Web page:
At the Coalition for Responsible Transportation Priorities, we know that well-designed transportation systems can go a long way toward achieving many popular public goals, from protecting our environment to promoting public health to supporting small businesses—which means they should have broad public support. But we don’t shy away from advocating for the best fact-based solutions to public problems, even when not everyone agrees with us. Over the last year, we’ve added our unique voice to public discussions on several important local projects, and in doing so have helped educate the public and shift the debate in ways large and small.
For almost a year, CRTP repeatedly reminded Arcata planning commissioners and city council members of the importance of dense infill developments like the proposed Village housing project. Dense infill allows us to achieve climate-related goals of more walking and biking and bus riding, while avoiding development of the important wildland and agricultural lands on the outskirts of town.
But we also criticized some aspects of the project’s design, and suggested ways to make it more walking-, biking-, and bus-friendly. Most importantly, we advocated for “unbundling” parking spaces from residential rents—in other words, charging separately for parking and for apartment rent, so that those who choose not to bring cars don’t have to subsidize drivers. Research shows this to be one of the most effective measures for reducing car use in residential developments. In a major victory, the developer and the city agreed to unbundling as a condition of approval for the project. However, at the time of this writing, it appears that the project is stalled for lack of support on the city council.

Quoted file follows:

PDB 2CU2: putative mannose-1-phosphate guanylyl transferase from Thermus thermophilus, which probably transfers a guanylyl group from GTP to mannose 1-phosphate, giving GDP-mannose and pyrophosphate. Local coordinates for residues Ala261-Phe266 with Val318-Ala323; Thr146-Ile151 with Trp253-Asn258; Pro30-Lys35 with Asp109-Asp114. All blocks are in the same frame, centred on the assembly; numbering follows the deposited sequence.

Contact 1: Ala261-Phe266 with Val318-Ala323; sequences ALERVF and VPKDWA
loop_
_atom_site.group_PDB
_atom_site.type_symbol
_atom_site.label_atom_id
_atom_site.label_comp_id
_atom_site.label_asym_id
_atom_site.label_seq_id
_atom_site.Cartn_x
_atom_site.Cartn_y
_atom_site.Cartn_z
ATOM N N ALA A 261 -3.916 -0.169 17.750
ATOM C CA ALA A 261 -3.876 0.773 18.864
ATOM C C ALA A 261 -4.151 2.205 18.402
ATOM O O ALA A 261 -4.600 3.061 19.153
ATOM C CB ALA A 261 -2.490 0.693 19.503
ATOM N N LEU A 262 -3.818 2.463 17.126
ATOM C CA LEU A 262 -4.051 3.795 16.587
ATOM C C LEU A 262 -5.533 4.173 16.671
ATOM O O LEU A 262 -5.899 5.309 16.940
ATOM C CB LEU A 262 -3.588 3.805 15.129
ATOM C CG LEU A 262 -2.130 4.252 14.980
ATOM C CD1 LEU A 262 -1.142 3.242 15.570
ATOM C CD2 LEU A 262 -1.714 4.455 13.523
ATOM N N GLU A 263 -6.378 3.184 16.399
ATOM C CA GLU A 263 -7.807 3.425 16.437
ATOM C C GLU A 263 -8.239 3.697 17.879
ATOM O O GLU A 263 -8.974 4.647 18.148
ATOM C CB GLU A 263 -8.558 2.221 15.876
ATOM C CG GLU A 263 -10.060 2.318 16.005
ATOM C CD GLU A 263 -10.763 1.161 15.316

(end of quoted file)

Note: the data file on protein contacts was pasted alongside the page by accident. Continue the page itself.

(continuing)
H & I Streets
CRTP also weighed in on Eureka’s proposed redesign of H & I Streets. This project has attracted some opposition, which we think is misguided. We’ve pointed out the importance of the project to a safe and effective bicycle system in the city, and the importance of biking for meeting our climate goals and improving our local communities. We also joined our friends at the Humboldt Bay Bicycle Commuters Association in advocating for design “Option 1,” which includes adding a buffered bike lane to each of the two streets. At a well-attended meeting in August, the Eureka City Council directed staff to move ahead with
The Arcata Plaza
EcoNews readers know that CRTP has also been advocating for improvements to the Arcata Plaza for over a year, and we continue to do so. Our proposals include closing 8th and 9th Streets to most vehicles on the Plaza, while turning G & H Streets into slow-speed “pedestrian priority” zones. Although we have received broad support for these proposals, we know not everyone agrees with us. But we remain convinced that implementing them, while following other recognized principles for the design of successful public spaces, will improve downtown Arcata for everyone. You can sign a petition supporting these proposals at www.transportationpriorities.org/plaza.